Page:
Monday, July 25, 2011

July (late July) Garden Talks

Hello again,

Welcome to warm and increasingly dry Skillin's Country! Summer is here folks and we are getting some heat! Try to enjoy the heat and stay well hydrated. A little sun will warm your bones and that is a good thing. (Well since I wrote those sentences we have had record breaking heat in Skillin's Country but are now heading into a much more seasonable week. Enjoy!)

Following are several late July Gardening points. This post will be added to a few times over the next few days so keep checking back!

*Paul Parent checks in with some great late July gardening tips. I highly recommend you sign up for his weekly emails at The following tips can be found in their entirety and in much more detail right HERE. From Paul (I make some comments in italics):

**"WARNING! With the heat and humidity in the days to come, PLEASE keep a close eye on your garden for a "fungus among us," called powdery mildew. This is our worst fungus during the summer months, and it will move quickly on many plants in your yard and garden. Powdery mildew will begin as a white dust like covering on the leaves of your plants, especially if you water your garden with overhead sprinklers--and especially if you do it late in the day. As powdery mildew spreads on your plant, it will block the sunlight from your foliage and the leaves will turn brown and black quickly dying. As the foliage dies, the plant is prevented from making fruit and flowers on the plant and your garden will quickly come to an end for the year. "

We have some outstanding remedies for powdery mildew. All natural Seranade, Garden Sulfur and Organocide will all treat powdery mildew. Now is the time to get after powdery mildew to get best performance and a longer life out from your flowering plants!

**Your perennials are growing like crazy right now, and if you can deadhead the faded flowers from the plant, many of your perennials will bloom again in just a few weeks. Some will continue to bloom right through the summer months if you remove the faded flowers so the plant cannot make seeds. Pick off the faded flowers from your hosta so the energy is sent to the foliage, making the plant larger and more colorful. Pick off the stems and seed pods from your daylilies so the seeds in the pods do not produce wild seeds or you will lose your hybrids with their wonderful colors and your plants will all turn orange like the wild plants.

Black Eyed Susans! Don't Be Afraid to Show this Plant You are the Boss!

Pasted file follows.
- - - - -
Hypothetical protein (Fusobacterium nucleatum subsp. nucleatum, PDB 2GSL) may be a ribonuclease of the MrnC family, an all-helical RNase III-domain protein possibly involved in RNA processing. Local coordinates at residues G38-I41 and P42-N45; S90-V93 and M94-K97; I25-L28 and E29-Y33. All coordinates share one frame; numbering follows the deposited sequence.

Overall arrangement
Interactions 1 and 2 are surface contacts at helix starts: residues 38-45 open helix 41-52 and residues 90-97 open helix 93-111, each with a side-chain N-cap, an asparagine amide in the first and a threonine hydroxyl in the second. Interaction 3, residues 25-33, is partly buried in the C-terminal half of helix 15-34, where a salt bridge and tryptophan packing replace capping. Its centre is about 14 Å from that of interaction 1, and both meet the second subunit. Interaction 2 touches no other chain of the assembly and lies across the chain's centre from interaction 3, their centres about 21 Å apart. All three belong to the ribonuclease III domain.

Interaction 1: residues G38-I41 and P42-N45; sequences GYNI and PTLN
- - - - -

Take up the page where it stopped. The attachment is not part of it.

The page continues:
If you keep cutting your daisy flowers like black-eyed Susans and coreopsis, they will become bushier; if you do not, they will reseed all over your garden and take over. You can allow the seed heads to dry up and ripen on the plant and then crush the pods to release the seeds and spread them over open fields or along the side of the road for your own wildflower garden.

**Your lawn will need one inch of water per week to keep it green during these hot days. Water first thing in the morning before it gets hot out, and water less often but apply more water when you water. This will encourage the roots to chase the water down into the soil and not encourage them to grow up to the water and dry out faster. Raise the level of the lawn mower blade to the highest spot to keep the grass tall, because tall grass does not dry up as fast as short grass in your lawn--and mow your lawn less often if it gets hot and dry to keep it green and healthy.

Many folks choose not to water their lawn and that is fine too but Paul still gives good advice here. Also I totally agree about maintaining a high lawn level and mowing the lawn less. I skipped a mowing last week because my lawn has not grown much at all in the last couple of weeks!

**"Your vegetables are beginning to ripen quickly now, so pick in the garden often and when the vegetable is young and tender. Young vegetables like peas, beans, squash, cucumbers, and lettuce will taste much sweeter and any seeds in the vegetable will be smaller, making them easier for you to digest. Remove any overgrown vegetables as soon as you see them or your plants will stop producing because they are making seeds on the plant; great for the compost pile."

**"Feed your containers and hanging baskets at least every 2 weeks, because the roots are stuck in the container and they have no way to leave the container to search for food needed to grow and stay healthy. A well-fed container at this time of the year will thrive and fill your life with wonderful color and vegetables. Also water often when the days get hot and dry because the plants are growing faster now than any other time of the year."

Our container plants are growing mightily right now and they are really pulling nutrients from the soil. Want GREAT flowers for the rest of the summer and well into the fall? Feed your containers regularly  (I feed weekly with Fish and Seaweed Food from Neptune's Harvest) and you will not be sorry!